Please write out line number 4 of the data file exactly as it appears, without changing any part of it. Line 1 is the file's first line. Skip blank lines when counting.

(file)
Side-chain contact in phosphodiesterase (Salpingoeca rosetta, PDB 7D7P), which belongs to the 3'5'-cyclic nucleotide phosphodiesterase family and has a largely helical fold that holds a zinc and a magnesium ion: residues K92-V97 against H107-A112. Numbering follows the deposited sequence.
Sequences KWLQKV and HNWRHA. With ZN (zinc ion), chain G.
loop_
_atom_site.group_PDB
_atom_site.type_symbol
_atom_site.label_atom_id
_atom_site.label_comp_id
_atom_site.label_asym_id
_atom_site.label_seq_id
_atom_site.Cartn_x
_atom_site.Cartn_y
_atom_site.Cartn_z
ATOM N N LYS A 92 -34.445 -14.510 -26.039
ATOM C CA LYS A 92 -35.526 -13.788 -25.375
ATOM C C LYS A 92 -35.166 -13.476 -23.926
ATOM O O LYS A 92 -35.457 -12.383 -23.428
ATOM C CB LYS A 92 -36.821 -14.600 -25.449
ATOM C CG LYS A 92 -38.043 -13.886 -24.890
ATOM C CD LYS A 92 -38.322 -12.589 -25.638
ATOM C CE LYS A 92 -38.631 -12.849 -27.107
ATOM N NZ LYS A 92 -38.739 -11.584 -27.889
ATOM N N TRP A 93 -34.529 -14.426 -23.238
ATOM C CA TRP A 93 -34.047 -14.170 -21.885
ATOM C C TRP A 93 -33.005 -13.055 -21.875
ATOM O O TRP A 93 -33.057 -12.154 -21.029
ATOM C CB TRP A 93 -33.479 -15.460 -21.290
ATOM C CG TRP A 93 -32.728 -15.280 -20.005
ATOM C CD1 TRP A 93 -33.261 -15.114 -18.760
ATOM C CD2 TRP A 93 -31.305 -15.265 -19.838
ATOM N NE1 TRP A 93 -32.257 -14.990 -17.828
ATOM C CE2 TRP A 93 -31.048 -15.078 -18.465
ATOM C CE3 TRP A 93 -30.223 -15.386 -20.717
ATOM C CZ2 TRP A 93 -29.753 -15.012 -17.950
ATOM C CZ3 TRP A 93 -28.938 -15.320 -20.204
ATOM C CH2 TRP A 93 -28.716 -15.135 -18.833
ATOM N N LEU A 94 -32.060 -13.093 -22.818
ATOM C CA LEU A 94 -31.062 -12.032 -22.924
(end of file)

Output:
_atom_site.group_PDB